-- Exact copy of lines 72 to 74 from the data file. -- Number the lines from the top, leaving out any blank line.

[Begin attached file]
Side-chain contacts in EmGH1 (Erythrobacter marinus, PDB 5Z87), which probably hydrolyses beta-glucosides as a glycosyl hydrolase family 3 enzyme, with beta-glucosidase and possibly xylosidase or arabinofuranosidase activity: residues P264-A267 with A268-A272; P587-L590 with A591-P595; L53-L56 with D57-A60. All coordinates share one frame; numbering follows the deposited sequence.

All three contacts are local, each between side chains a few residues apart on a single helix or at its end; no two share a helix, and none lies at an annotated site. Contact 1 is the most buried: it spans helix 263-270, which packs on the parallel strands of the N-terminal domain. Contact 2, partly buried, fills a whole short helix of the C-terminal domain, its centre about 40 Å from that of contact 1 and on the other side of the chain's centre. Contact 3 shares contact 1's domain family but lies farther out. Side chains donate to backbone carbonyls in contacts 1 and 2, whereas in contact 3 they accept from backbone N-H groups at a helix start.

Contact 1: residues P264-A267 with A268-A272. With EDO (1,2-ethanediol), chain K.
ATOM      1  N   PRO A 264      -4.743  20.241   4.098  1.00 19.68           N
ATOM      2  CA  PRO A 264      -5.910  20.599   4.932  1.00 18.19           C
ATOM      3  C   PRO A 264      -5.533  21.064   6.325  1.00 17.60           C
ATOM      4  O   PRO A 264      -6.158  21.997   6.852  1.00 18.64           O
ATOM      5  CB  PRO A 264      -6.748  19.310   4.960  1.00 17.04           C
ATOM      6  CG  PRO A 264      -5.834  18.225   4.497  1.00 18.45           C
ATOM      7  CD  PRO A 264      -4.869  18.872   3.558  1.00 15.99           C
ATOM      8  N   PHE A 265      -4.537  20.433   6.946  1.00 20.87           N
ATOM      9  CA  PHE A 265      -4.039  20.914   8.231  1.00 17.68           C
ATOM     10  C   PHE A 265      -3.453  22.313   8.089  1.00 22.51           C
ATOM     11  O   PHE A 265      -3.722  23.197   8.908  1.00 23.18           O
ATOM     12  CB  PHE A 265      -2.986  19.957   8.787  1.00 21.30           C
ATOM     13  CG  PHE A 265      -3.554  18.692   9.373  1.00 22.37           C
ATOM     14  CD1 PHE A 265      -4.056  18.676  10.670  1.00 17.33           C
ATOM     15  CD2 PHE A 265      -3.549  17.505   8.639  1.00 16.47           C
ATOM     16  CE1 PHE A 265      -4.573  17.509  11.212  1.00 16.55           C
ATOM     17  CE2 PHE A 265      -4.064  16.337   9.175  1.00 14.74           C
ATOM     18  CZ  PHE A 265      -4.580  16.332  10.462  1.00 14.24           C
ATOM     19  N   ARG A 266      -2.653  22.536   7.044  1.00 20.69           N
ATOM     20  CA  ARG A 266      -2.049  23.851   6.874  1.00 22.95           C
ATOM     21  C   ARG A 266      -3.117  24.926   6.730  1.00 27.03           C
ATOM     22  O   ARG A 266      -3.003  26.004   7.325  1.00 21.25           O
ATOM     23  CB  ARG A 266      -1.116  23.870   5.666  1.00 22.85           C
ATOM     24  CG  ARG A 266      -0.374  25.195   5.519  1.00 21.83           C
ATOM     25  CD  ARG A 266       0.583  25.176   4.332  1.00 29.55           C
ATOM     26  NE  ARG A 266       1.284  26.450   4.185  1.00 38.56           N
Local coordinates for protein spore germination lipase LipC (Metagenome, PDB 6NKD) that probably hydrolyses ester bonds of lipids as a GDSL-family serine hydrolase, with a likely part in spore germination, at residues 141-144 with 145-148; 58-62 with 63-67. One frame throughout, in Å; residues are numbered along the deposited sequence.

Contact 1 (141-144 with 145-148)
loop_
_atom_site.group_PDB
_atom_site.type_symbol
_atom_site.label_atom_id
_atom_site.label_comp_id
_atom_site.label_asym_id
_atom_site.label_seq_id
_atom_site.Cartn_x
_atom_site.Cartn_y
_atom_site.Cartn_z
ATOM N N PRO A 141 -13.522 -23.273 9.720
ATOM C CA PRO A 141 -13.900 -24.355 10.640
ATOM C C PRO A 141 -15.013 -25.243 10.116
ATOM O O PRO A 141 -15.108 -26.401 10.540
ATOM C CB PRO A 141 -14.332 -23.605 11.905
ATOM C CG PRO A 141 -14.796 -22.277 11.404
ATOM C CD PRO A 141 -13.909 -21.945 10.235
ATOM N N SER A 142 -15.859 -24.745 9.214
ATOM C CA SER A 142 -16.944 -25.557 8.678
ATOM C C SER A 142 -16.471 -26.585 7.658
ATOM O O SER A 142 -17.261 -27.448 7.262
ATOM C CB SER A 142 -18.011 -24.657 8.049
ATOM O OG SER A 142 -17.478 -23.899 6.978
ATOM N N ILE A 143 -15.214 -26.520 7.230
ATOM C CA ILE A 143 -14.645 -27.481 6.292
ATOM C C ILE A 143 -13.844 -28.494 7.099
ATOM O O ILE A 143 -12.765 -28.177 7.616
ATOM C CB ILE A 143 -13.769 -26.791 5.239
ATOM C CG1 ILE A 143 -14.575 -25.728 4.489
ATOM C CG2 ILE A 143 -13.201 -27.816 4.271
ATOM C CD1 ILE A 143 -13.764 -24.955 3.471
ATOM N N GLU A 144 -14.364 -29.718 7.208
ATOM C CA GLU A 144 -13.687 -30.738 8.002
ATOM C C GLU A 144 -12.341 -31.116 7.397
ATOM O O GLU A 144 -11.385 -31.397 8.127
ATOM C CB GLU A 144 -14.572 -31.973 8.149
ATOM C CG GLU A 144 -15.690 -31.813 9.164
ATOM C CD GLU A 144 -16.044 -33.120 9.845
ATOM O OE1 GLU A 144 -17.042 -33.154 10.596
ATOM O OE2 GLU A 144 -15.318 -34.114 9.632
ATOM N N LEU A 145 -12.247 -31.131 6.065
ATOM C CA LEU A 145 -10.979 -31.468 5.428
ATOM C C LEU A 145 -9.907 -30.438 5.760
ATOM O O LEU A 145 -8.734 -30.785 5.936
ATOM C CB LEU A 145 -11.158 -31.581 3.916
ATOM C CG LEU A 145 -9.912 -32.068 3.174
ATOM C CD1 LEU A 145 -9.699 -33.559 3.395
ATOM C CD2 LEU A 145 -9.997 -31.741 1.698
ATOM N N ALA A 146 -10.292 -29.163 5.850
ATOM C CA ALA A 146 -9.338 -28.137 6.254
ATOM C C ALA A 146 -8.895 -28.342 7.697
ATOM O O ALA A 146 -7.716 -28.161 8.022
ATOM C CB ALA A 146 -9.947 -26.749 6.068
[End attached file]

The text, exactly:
ATOM N N LEU A 145 -12.247 -31.131 6.065
ATOM C CA LEU A 145 -10.979 -31.468 5.428
ATOM C C LEU A 145 -9.907 -30.438 5.760